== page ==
Google Inc. has been vacuuming up fragments of people's online activities broadcast over public Wi-Fi networks for the past four years, a breach of Web etiquette likely to raise more privacy worries about the Internet search leader.
Even Google was troubled by its behavior, and issued a public apology Friday. The company said it only recently discovered the problem in response to an inquiry from German regulators.
"Maintaining people's trust is crucial to everything we do, and in this case we fell short," Alan Eustace, Google's top engineering executive, wrote in a blog post.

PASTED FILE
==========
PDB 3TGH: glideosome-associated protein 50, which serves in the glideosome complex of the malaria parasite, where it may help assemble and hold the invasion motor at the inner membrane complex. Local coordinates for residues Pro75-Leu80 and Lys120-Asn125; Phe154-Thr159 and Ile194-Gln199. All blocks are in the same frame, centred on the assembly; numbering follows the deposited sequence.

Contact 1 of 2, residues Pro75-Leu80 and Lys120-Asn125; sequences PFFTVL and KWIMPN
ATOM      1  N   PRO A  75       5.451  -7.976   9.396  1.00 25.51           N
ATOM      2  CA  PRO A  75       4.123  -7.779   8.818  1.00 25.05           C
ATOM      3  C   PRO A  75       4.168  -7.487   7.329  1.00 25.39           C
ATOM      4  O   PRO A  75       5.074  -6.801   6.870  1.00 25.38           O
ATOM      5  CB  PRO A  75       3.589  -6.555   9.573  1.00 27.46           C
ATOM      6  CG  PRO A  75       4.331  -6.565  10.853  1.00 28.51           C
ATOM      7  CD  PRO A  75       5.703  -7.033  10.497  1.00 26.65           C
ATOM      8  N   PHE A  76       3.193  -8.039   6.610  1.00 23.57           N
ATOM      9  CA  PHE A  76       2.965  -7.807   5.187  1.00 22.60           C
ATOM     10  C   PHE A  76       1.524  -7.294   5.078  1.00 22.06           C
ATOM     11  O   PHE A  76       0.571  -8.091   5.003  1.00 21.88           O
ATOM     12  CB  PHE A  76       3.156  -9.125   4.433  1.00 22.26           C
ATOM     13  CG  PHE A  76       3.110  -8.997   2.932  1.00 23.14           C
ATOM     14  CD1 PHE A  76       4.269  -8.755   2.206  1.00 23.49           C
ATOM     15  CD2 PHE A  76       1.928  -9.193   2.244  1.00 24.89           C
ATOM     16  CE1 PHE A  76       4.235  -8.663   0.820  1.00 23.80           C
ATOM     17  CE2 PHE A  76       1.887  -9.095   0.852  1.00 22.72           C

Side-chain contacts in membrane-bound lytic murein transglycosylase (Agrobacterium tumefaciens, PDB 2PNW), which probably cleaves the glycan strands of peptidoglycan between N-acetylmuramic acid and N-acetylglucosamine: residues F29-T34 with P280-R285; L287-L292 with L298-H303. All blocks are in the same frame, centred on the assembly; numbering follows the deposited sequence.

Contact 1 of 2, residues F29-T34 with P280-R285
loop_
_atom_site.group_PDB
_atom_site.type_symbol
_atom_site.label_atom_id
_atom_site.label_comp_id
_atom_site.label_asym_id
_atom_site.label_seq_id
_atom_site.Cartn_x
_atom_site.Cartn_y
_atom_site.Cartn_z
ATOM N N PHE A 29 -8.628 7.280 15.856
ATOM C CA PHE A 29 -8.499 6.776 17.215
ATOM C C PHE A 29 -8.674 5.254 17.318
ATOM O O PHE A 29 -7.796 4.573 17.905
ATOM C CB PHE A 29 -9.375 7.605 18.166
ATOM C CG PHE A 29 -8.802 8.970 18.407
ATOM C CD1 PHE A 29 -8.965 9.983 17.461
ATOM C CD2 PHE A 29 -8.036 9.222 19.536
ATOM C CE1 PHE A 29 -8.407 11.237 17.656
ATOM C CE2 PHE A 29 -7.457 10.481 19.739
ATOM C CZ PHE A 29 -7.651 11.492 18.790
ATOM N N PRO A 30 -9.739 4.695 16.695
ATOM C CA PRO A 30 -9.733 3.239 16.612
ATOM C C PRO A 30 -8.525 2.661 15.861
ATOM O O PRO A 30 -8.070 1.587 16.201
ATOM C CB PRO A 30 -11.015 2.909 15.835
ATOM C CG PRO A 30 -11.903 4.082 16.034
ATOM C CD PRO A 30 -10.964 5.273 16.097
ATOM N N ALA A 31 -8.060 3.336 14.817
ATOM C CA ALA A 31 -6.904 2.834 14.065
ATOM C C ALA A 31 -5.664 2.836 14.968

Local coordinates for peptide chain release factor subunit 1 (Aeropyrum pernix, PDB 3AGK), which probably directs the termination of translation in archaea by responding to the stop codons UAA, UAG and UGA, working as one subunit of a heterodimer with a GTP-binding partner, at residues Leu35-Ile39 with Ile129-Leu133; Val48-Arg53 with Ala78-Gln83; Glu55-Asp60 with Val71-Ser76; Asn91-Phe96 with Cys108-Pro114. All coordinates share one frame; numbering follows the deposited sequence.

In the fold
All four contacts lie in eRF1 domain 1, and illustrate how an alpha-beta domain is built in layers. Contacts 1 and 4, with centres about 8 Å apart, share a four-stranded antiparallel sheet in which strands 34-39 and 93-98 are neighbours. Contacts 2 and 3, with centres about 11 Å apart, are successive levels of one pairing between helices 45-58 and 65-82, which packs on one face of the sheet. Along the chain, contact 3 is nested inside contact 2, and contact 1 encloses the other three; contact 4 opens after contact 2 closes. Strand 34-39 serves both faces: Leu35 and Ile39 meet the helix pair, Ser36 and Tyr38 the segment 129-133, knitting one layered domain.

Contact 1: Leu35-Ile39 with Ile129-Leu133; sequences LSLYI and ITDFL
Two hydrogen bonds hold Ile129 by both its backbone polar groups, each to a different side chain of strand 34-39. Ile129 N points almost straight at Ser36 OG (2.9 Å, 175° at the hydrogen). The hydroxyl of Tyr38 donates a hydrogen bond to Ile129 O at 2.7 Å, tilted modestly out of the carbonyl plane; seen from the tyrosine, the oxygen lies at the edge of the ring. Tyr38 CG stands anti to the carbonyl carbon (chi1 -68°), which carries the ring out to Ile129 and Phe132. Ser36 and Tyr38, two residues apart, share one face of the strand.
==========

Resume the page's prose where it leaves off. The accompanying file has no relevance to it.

Google characterized its collection of snippets from e-mails and Web surfing done on public Wi-Fi networks as a mistake, and said it has taken steps to avoid a recurrence. About 600 gigabytes of data was taken off of the Wi-Fi networks in more than 30 countries, including the U.S. Google plans to delete it all as soon as it gains clearance from government authorities.
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